Honesty is indeed the best policy. I’ve never regretted being honest, and I’ve always regretted not being fully honest. It’s always better to bite the bullet and tell the truth as you see it than try to cover up issues in the hope that no-one will notice. Eventually, they always get noticed.
Whether people say it or not, they know when you’re lying or withholding information. How many times have you phoned someone to follow up on an overdue task when they responded that they were just about to do it? How many times did you believe them?
In my experience as quality manager being responsible for customer satisfaction, all you need to do to keep a customer happy is firstly to keep your promises, and secondly, if you’re really unable to, proactively communicate with them, offering a reason for the delay and a new promised delivery date.
5. Talk simply
During my earlier career, I often refrained from speaking or asking questions in a meeting, fearing that people might think I don’t know what I’m talking about. At least 95% of the time when, after the meeting, I asked other people about what I was uncertain about, they responded saying they too didn’t understand.
If you can’t explain it simply, you don’t understand it well enough. – Einstein
Drop the buzzwords and acronyms and speak in street language that everyone can understand. Even better, draw a picture. You already understand what you are thinking. Your goal is for other people to understand.
Most people, both natives, and non-natives can’t explain all the grammar rules of the English language, yet they are perfectly able to speak and be understood. Just because you don’t know the rules, doesn’t mean that you don’t know how to play the game.
Each person interprets words according to their background and their emotional filters. What you say might not be what is heard. Be aware of this as you speak, and make sure that you paraphrase to confirm understanding.
When a lot has been discussed, a follow-up email to summarize the decisions is a great tool for confirming understanding while serving as reminder or record of the spoken conversation.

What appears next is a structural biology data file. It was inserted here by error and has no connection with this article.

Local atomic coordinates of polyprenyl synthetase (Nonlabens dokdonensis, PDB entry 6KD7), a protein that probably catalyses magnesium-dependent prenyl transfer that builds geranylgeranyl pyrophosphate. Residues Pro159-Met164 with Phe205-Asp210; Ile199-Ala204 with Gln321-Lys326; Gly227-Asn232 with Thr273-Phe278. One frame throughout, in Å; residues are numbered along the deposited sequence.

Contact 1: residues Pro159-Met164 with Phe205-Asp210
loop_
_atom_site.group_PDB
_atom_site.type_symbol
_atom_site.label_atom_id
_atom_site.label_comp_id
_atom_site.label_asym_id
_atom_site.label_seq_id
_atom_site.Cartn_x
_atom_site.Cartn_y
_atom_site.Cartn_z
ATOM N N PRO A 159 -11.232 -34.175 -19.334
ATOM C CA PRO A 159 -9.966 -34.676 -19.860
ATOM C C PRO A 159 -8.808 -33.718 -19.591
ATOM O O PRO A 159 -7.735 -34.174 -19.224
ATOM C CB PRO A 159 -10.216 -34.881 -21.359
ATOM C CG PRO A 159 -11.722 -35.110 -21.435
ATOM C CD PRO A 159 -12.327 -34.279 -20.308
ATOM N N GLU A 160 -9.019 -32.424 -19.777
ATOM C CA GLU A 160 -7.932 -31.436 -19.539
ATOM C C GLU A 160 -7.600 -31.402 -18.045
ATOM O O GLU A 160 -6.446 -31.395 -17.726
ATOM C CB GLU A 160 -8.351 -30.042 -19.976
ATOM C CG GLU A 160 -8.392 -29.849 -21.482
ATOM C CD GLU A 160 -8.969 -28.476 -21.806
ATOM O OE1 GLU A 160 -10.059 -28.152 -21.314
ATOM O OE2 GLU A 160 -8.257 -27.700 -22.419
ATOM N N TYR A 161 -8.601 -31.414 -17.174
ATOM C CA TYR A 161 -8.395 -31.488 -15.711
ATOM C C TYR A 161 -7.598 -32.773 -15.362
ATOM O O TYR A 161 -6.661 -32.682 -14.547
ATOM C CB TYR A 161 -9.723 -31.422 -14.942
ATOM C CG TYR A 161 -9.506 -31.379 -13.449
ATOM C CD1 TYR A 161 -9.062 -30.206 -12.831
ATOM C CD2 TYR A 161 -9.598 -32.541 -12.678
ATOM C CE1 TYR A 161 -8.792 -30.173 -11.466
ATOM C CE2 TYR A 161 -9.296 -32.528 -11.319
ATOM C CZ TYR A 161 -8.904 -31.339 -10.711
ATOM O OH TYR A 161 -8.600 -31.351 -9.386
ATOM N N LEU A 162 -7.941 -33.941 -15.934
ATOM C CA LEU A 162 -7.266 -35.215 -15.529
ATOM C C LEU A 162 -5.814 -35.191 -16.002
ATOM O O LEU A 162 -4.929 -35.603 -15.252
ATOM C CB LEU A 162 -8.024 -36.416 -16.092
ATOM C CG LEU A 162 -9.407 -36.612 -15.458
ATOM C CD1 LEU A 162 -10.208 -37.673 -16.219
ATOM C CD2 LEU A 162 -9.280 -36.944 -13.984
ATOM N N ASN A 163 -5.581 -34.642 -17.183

We learn by linking, and the easiest way to learn something new is to compare it with something we already know. The use of metaphors is especially useful to explain something, provided that the recipient can relate to the metaphor used.
7. Mind your language
Be careful of the choice of words you use. Don’t use ‘we’ if you want someone to take responsibility and action a task. Using ‘we’ will most probably result in no-one doing anything, thinking that someone else will do it. Including everyone is necessary in some cases, harmful in others.
Another word that I’m trying to eliminate from my vocabulary is ‘but’. Using ‘but’ always implies that there is something wrong, which is perceived as negative feedback.
Rather try to use positive language. ‘Don’t forget to buy bread’ means roughly the same as ‘Remember to buy bread’, but one is negative, the other positive.
Subtle changes in the words you use result in big changes in behavior.
8. Ask, rather than tell
Sometimes it is necessary to tell someone to do something. However, if you are looking for engagement, ownership or commitment, it is much better to ask, rather than tell.
When you tell someone to do something, it is a one-sided order, whereas a question invites an answer. Only by asking questions can you balance the input from both parties in the conversation.
Spending a year and a bit in Asia, one of the most useful things I learned was not to use closed questions, but rather open-ended ones. In the Asian culture, disagreeing is seen as disrespectful, so you will very rarely find people saying no. That doesn’t mean they agree, so if you’re interested in finding a truthful answer or opinion, refrain from asking yes-no questions.
9. Be congruent
Say what you do, and do what you say. People will listen to what you say, but they will behave in the way that you behave, so not being congruent causes confusion. Keep things simple and avoid double standards. If there has to be a rule, make sure that it is relevant in most situations.
Congruency and consistency are the fastest and easiest way to build trust, the foundation of a healthy organization. It’s also a necessary ingredient if you want to avoid any confusion.
Be careful not to use paradoxes in your speech, or anything that can be interpreted as a paradox. Rather say one think clearly and within context than five things that can be misunderstood.
10. Don’t let me guess what you’re thinking
Gossip is the silent killer of culture. One of the reasons why people gossip is because the leader doesn’t speak to them directly.
Be sure to openly communicate to your teams and always leave room for questions. When you are transparent, there is no need for gossip. It also means that your team will feel more safe and willing to speak openly about how they think and feel.
Communication is free, and the most effective tool to solve problems. Before you look for expensive tools or a new methodology to solve your problems, first spend some time improving the communication within your organization.